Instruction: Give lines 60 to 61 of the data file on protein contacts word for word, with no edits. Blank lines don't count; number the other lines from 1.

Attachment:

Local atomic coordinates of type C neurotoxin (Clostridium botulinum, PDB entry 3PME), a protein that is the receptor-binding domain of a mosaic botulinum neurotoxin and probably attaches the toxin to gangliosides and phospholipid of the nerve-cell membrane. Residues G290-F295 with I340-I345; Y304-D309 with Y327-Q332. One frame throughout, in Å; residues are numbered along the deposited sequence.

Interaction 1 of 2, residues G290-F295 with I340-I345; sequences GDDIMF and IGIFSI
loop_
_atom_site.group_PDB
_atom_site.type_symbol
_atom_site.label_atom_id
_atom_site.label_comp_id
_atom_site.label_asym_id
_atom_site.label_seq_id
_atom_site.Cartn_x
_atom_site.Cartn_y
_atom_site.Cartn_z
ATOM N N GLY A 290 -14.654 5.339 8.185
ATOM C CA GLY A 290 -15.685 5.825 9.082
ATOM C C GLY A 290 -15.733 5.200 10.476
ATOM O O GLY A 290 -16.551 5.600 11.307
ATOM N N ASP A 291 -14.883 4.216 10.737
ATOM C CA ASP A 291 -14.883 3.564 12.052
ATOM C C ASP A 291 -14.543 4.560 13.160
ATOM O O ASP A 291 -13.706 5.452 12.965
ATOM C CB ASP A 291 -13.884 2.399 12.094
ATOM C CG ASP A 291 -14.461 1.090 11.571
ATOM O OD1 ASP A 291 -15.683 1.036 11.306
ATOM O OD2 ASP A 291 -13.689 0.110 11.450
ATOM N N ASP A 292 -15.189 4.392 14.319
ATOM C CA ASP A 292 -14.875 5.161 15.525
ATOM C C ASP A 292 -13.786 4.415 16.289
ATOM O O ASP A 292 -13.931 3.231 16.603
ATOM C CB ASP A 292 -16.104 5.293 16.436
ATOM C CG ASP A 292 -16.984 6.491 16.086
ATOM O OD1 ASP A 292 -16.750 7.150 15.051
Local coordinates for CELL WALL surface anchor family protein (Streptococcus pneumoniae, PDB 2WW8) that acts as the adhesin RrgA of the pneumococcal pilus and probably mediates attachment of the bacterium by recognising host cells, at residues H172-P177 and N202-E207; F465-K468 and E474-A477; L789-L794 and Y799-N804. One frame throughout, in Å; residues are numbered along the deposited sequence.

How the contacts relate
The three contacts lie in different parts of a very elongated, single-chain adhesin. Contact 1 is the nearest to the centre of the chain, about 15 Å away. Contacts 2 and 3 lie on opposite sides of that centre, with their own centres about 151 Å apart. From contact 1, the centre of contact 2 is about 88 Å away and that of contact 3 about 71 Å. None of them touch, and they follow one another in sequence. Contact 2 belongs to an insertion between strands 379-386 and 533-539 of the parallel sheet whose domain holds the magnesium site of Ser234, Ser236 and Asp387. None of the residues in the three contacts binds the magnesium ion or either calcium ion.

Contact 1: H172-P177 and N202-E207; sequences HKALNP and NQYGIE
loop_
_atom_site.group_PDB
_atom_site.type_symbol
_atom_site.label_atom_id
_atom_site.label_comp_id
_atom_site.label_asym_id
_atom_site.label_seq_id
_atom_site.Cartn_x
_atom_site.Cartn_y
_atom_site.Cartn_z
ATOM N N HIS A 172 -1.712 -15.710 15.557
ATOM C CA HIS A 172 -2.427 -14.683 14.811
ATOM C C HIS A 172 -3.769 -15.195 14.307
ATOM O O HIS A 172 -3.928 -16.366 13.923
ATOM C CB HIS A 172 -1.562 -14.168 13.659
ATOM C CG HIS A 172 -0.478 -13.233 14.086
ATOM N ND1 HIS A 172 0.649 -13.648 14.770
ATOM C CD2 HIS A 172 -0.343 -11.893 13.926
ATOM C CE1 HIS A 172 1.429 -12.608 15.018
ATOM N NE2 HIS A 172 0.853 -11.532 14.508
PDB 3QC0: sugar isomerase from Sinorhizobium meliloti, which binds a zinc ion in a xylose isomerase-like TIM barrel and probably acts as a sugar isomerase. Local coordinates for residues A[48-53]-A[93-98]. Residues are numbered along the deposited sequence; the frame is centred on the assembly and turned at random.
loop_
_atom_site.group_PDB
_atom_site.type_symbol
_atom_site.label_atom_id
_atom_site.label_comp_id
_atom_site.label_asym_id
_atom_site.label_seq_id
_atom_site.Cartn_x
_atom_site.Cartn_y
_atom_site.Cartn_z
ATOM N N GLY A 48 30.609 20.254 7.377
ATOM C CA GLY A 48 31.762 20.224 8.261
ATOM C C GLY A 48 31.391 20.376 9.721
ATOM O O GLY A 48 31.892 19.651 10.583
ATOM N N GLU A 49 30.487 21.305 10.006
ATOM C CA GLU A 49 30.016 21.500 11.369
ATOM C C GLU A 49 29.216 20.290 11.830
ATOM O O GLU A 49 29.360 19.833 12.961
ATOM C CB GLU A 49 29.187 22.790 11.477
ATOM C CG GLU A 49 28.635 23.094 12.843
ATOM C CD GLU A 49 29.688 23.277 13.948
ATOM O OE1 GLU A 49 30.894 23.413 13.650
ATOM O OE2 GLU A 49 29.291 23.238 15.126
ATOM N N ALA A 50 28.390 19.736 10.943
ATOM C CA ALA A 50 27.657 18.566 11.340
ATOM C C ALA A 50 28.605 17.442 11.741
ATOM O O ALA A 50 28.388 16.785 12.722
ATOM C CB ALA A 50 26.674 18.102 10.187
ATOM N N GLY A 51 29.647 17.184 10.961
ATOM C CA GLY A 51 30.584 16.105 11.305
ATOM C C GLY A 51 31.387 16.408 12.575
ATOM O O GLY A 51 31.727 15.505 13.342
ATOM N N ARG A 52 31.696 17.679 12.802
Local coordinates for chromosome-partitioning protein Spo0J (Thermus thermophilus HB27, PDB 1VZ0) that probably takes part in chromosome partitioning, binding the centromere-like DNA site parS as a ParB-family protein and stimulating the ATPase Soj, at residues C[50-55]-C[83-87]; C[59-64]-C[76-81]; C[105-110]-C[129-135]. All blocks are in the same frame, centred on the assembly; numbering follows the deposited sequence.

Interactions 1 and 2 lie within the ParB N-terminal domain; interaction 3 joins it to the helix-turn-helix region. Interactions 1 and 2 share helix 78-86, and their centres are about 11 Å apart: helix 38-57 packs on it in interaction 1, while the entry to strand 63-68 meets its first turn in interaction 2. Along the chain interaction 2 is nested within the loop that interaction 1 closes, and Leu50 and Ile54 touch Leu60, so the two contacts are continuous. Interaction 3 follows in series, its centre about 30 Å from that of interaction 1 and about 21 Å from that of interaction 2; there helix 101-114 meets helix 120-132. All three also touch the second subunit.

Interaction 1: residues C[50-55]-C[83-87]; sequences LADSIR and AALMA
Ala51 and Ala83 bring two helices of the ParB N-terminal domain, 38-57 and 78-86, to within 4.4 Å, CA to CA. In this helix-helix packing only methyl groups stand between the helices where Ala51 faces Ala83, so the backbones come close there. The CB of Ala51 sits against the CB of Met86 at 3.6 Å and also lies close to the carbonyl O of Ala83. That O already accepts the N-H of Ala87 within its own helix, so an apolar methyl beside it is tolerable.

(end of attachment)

_atom_site.label_atom_id
_atom_site.label_comp_id